Supernatural horror’s depiction of religion takes place note only within fantastic spaces but can also depict the uncanny elements of religious belief within an otherwise recognizable “heimlich” space. Early scenes of The Exorcist and Rosemary’s Baby establish the character’s ordinary lives taking place in fully evoked and familiar locations – Washington DC’s Georgetown area and Manhattan respectively.  These will soon be transformed into fantastic uncanny spaces with the intrusion, and reality within the narrative, of the more arcane elements of religious tradition and belief. These depictions of Satan and demonic possession often portray the experience of supernatural evil through the eyes of a skeptic.  Indeed, possession films contain two narratives: the liberation of the possessed person from the demon’s power; and the skeptic’s eventual acceptance of the fact of supernatural evil (at least within the world of the film) and thus the powerlessness of reason and science to defeat the Devil. Depicted from the point of view of agnostic lawyer Erin Bruner (Laura Linney), The Exorcism of Emily Rose (2005) emphasizes this notion by advertising the film’s connection to actual events.

Still other horror narratives approach skepticism through the argument between faith and reason, and the attempts to reconcile them, that found voice in the work of Thomas Aquinas among many others. This argument – both properly human and specifically religious —  is thematically and narratively central to The X Files television series and films and can be seen specifically in skeptic Dana Scully’s (Gillian Anderson) evolution from nonbeliever to character of faith, even as she holds on to her scientific skepticism.[5] Scully’s reawakening to religious belief is hinted at after her abduction in season two, begins in earnest during the investigation of a series of religiously motivated killings in season three, and continues throughout her subsequent battle with cancer and the loss of her daughter and is tested and to some degree resolved in the most recent film in series, The X-Files: I Want to Believe (2008). In almost all these episodes, narrative reference is made to elements of Scully’s Catholic upbringing, including the sacrament of reconciliation, the lives of the saints, and angels and the afterlife. Scully’s gradual acceptance that ‘the truth is out there’ – both religious/spiritual truth and the truths about the paranormal insisted upon by her partner Fox Mulder (David Duchovny) – is portrayed at least in part a result of her return to Catholicism.

On the other hand, reason is narratively absent from the recent horror film The Witch: A New England Folktale, which depicts a family of 17th Century Puritan settlers besieged and eventually destroyed by the machinations of Satan, who – along with the witch of the title — are portrayed as at least possibly real within the context of the film.  Throughout The Witch, characters engage in prayer as well as in theological discussions having to do with the faith, damnation, confession and forgiveness. Moreover, The Witch engages specifically with religious subjects not only in its storyline but in its dialogue, parts of which are taken directly from 17th century documents.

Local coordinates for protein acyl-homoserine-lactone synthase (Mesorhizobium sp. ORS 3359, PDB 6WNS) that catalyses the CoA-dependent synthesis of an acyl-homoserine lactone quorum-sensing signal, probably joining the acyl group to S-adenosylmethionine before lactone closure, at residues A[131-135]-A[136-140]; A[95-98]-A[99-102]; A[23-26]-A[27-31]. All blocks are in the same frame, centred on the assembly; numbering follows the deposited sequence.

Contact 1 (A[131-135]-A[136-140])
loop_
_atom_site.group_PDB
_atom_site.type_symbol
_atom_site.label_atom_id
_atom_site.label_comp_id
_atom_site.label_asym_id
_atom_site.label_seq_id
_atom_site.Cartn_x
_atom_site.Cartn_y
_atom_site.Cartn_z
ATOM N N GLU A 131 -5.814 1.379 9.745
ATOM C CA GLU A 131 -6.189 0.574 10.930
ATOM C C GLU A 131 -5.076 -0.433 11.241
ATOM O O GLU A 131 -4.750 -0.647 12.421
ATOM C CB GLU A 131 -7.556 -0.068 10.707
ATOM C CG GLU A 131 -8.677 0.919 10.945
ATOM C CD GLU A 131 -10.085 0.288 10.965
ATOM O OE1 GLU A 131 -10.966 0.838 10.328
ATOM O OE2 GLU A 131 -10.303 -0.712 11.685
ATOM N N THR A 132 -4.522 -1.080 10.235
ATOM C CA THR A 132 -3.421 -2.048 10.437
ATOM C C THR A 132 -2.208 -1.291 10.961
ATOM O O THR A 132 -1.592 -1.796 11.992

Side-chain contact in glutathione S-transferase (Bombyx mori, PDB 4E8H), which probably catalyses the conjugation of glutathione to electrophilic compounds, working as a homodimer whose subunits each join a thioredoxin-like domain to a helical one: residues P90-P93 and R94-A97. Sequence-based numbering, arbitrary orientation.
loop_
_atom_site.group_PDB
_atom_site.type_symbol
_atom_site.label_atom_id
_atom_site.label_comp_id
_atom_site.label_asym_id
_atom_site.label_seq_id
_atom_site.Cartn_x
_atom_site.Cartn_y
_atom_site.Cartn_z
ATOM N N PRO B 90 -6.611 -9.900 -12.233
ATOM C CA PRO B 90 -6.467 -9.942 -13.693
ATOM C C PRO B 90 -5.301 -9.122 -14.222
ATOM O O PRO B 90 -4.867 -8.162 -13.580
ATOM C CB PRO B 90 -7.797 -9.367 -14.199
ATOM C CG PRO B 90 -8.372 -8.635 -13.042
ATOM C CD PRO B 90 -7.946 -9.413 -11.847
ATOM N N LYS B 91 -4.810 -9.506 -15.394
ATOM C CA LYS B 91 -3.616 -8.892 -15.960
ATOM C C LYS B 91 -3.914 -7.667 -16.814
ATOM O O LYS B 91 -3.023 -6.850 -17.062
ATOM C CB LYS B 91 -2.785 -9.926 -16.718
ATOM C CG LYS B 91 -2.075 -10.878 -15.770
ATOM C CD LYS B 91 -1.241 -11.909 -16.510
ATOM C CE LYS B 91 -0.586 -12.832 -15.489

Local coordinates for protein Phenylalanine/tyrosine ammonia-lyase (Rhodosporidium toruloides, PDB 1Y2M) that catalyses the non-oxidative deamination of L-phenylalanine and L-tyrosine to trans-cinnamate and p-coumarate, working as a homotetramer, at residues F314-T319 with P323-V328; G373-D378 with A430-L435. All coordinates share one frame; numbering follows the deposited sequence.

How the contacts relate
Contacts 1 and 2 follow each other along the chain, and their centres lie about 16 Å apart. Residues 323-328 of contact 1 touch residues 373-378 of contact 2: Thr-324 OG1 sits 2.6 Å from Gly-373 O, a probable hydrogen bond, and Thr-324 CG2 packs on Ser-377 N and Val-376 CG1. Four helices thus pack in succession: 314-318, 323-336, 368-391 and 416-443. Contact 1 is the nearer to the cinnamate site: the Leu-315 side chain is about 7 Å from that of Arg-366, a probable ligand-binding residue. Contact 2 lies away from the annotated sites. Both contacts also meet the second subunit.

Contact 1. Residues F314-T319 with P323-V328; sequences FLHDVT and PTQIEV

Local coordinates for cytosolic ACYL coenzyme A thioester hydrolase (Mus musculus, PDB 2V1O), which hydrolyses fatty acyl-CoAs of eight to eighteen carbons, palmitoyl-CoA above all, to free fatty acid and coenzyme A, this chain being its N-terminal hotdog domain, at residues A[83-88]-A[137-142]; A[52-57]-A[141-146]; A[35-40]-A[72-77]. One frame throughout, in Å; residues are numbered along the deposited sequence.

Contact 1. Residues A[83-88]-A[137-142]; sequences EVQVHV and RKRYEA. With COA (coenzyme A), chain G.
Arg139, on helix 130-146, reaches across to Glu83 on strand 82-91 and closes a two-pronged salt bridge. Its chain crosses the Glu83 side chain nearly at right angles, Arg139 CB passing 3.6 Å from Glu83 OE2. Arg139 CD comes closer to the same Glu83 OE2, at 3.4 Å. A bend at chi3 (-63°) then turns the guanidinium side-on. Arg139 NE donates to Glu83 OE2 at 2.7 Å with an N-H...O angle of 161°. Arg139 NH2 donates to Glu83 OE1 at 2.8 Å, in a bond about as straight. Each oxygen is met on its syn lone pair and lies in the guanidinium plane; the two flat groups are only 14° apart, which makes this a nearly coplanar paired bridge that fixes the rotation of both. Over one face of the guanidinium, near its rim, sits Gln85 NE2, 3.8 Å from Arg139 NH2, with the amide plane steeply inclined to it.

Anya Taylor-Joy in The Witch.

Above, Anya Taylor-Joy from The Witch.

Although this article has focused mainly on horror’s engagement with Christian and to a certain extent Judeo-Christian narratives and arguments, these filmic and televisual narratives are only a few of those that engage directly with profound human concerns through reference to specific religious texts. Arguments can and have been made for and against the sincerity of this engagement, as well as its theological accuracy (at least in some cases) but these films and television series remain evidence of the continued resonance of age old religious ideas as well as the intellectual and spiritual curiosity inherent in the genre of supernatural horror.

References

* The Biblical Book of Revelation is also called The Apocalypse, particularly in Catholic versions of the Bible, but the more common term, Revelation, is used here.

[1] Todorov, Tzvetan, The Fantastic: A Structural Approach to a Literary Genre, Ithaca, NY: Cornell UP, 1975, reprint 1973, 41.

[2] Freud, Sigmund, “The Uncanny,” Writings on Art and Literature, Stanford, CA: Stanford, UP, 1997, 191.

[3] Ibid., 195.

[4] Hansen, Regina. “Deconstructing the Apocalypse? Supernatural’s Postmodern Appropriation of Angelic Hierarchies”, Eds. George, Susan and Hansen, Regina, Supernatural, Humanity and the Soul: On the Highway to Hell and Back, New York, Palgrave, 2014, 13-26.

[5] Hansen, Regina. “Catholicism in the X-Files: Dana Scully and the Harmony of Faith and Reason, Science Fiction Film and Television, 6:1, Spring 2013, 55-69.

About the Author

Regina Hansen is Master Lecturer in Rhetoric at Boston University’s College of General Studies.  Her relevant publications include Supernatural, Humanity and the Soul: On the Highway to Hell and Back  (Palgrave 2014, with Susan George),  Roman Catholicism in Fantastic Film (McFarland, 2011), and the Stephen King edition of the journal Science Fiction Film and Television  (Summer 2017, with Simon Brown). She has also written and presented on The X-Files, demonic possession narratives, and angels in horror. Her work on Halloween and supernatural subjects has appeared in The Conversation, The Wall Street Journal, and the children’s magazines Calliope and Dig Into History.

The Truthiness of Consciousness as the Sacred

Here Be Monsters

DWM01

Seven or so minutes into David Robertson’s interview with Rice University’s Jeffrey Kripal, Kripal cuts to the heart of an issue that plagues contemporary religious studies scholars: Do we have the tools and will to seriously examine experiences of the fantastic in the present age?